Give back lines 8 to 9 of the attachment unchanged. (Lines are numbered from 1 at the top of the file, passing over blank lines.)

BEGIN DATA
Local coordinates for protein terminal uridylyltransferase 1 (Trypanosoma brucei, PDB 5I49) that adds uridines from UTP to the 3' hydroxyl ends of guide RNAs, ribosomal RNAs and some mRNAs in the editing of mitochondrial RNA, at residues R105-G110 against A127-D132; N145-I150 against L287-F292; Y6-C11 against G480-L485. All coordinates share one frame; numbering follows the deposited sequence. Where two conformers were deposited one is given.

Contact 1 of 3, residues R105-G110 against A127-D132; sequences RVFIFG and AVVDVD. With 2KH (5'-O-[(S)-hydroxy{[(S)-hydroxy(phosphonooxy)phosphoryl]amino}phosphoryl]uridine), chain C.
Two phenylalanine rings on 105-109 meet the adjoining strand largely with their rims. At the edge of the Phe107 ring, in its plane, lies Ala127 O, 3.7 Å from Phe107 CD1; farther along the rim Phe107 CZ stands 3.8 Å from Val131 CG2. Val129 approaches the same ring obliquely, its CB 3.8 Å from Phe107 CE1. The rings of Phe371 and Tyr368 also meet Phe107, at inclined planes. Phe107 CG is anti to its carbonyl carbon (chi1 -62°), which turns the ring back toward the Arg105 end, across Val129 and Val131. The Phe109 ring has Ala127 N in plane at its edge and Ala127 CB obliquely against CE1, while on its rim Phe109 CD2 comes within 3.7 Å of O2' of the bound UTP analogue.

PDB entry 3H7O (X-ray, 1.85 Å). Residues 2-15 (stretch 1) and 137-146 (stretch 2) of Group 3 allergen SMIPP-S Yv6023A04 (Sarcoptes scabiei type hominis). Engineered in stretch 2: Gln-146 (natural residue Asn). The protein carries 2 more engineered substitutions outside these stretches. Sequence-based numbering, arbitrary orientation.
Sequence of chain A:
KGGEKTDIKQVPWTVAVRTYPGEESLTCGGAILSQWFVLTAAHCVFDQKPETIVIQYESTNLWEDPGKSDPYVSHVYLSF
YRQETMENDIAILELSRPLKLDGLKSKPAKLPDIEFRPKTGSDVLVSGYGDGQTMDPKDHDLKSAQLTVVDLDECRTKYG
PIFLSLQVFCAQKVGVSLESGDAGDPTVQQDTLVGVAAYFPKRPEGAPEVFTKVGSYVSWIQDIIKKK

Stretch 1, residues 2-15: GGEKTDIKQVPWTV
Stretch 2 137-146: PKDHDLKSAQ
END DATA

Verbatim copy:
PIFLSLQVFCAQKVGVSLESGDAGDPTVQQDTLVGVAAYFPKRPEGAPEVFTKVGSYVSWIQDIIKKK

Stretch 1, residues 2-15: GGEKTDIKQVPWTV